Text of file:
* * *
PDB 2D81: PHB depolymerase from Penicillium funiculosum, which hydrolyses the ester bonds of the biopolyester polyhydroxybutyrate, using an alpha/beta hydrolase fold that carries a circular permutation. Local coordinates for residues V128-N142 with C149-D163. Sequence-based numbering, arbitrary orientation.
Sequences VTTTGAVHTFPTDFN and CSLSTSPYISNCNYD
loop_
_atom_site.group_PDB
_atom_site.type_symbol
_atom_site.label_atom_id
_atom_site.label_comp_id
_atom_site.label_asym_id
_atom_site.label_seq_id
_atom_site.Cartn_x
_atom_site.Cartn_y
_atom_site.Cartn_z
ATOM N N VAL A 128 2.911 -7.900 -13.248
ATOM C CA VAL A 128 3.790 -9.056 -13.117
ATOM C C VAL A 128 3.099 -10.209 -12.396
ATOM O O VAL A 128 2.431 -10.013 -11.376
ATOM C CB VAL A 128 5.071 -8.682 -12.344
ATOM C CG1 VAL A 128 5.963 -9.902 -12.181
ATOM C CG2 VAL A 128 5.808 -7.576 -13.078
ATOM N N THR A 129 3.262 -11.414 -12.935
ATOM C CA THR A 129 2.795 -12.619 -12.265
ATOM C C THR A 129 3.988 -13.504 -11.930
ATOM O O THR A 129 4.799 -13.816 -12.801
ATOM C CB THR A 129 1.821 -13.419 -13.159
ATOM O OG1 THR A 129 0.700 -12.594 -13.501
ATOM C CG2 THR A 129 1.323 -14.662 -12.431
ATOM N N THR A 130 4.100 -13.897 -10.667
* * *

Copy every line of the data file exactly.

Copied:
PDB 2D81: PHB depolymerase from Penicillium funiculosum, which hydrolyses the ester bonds of the biopolyester polyhydroxybutyrate, using an alpha/beta hydrolase fold that carries a circular permutation. Local coordinates for residues V128-N142 with C149-D163. Sequence-based numbering, arbitrary orientation.
Sequences VTTTGAVHTFPTDFN and CSLSTSPYISNCNYD
loop_
_atom_site.group_PDB
_atom_site.type_symbol
_atom_site.label_atom_id
_atom_site.label_comp_id
_atom_site.label_asym_id
_atom_site.label_seq_id
_atom_site.Cartn_x
_atom_site.Cartn_y
_atom_site.Cartn_z
ATOM N N VAL A 128 2.911 -7.900 -13.248
ATOM C CA VAL A 128 3.790 -9.056 -13.117
ATOM C C VAL A 128 3.099 -10.209 -12.396
ATOM O O VAL A 128 2.431 -10.013 -11.376
ATOM C CB VAL A 128 5.071 -8.682 -12.344
ATOM C CG1 VAL A 128 5.963 -9.902 -12.181
ATOM C CG2 VAL A 128 5.808 -7.576 -13.078
ATOM N N THR A 129 3.262 -11.414 -12.935
ATOM C CA THR A 129 2.795 -12.619 -12.265
ATOM C C THR A 129 3.988 -13.504 -11.930
ATOM O O THR A 129 4.799 -13.816 -12.801
ATOM C CB THR A 129 1.821 -13.419 -13.159
ATOM O OG1 THR A 129 0.700 -12.594 -13.501
ATOM C CG2 THR A 129 1.323 -14.662 -12.431
ATOM N N THR A 130 4.100 -13.897 -10.667